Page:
My client has a lawful development certificate for a mobile home in the green belt and wishes to replace it with a larger one that still falls within the definition of a caravan given in the Caravan Sites and Control of Development Act 1960. However, during discussions with the planning authority, it has cited policies which relate to the extension of dwellings. I had always understood that a mobile home was predominantly a land use and not a building, so such policies do not apply. If the mobile home is a caravan then is permission needed for its replacement?


Where a mobile home has had its wheels removed, or has acquired a degree of permanence through becoming physically attached to the ground, and is connected to main services, it can be distinguished from a caravan. It will become a building operation and be treated as a dwellinghouse. If the existing mobile home has remained within the definition of a caravan set out in the 1960 Act, it will continue to amount to a use of the land on which it is stationed. In such circumstances, its replacement by another mobile home that also satisfies the legal tests for a caravan would not need permission. However, in an appeal decision from South Bedfordshire in 1999 (DCS No: 036-273-362) an inspector held that regardless of whether the statutory definition of a caravan had been transgressed or not, since there had been no material change of use involved when a smaller caravan was replaced by a larger one, there had been no development.

A caravan sited on agricultural land has a long history of enforcement proceedings against its residential use, culminating in a successful court action. However, the caravan has remained on site with the same level of equipment. This includes washing, eating and sleeping facilities such as a cooker, kitchen utensils, toilet, fridge, washing machine, TV, video, telephone and made-up bed. My authority continues to receive complaints that people are occupying the caravan and staying overnight. While it accepts that the caravan can be used as a day shelter for meal breaks in connection with the management of the holding, does that justify such a well-equipped caravan? Are there any precedents where the level of facilities has been debated and is it necessary for the caravan to be slept in for the authority to argue that it is a residential unit which needs permission?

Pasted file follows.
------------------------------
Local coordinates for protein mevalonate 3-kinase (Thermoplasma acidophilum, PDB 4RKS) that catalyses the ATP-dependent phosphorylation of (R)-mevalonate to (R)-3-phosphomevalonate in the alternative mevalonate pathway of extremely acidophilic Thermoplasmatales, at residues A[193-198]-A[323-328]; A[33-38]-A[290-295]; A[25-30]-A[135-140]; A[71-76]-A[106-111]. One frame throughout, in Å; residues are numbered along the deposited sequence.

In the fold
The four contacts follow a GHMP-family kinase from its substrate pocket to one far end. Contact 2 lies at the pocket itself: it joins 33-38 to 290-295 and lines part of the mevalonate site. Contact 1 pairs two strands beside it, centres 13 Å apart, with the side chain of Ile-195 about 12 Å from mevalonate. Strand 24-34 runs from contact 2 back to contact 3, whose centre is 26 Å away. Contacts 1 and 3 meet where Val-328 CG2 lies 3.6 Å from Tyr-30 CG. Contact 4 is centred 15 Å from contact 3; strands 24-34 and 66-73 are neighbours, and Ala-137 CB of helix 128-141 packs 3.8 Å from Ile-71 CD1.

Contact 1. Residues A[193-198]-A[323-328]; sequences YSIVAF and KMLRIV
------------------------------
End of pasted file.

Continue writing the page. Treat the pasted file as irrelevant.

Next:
I can find no case where this has been debated. There is nothing in Part 5 of Schedule 2 of the GPDO on the standard of a caravan or its amenities. However, for the purposes of sec 55 of the Town and Country Planning Act 1990, a caravan is a chattel and it is thus its actual use rather than the way in which it has been fitted out that determines whether there has been a material change in use of the land on which it is stationed. The presence of domestic items, may, however, form part of the "evidential matrix" to support allegations that the caravan has been lived in. In Wealden District Council v. Secretary of State for the Environment[1988] it was held that the use of a caravan for the storage of animal feed and for shelter may be incidental to the permitted use of agricultural land and therefore not represent a breach of planning control, despite the fact that the caravan was designed for human habitation. But if the caravan is actually used for residential purposes, then that will amount to a material change in the use of previously agricultural land, unless permission has already been granted by the Order.

I recently submitted an application for five timber-clad caravans or "lodges" in a caravan park that has pitches for both touring and static caravans. I sought permission for change of use, with the appropriate fee, because there are no static caravans on the land in question and all the applications I have ever been involved with or seen have taken this approach. However, the planning authority says the proposal involves the erection of buildings and insists on the application fee being calculated on that basis. Is it correct?


It depends on whether the lodges involve operational development. If they fall within the definition of a caravan in the Caravan Sites and Control of Development Act 1960, as supplemented by the Caravan Sites Act 1968, the application should be assessed as a change of use of the land on which the lodges would be sited. The definition refers to "any structure designed or adapted for human habitation which is capable of being moved from one place to another, whether by being towed or by being transported on a motor vehicle or trailer, and any other motor vehicle so designed or adapted", subject to certain exceptions. Units of not more than two sections, constructed or designed to be assembled on site by means of bolts, clamps or other devices and not exceeding 60 feet in length, 20 feet in width and 10 feet in height, are also included. So any structure falling outside these portability and dimensional criteria, or having a sufficient degree of permanence such as through adaptations to physically attach it to the ground or to connect it to main services, will involve operational development and the application fee should be calculated accordingly.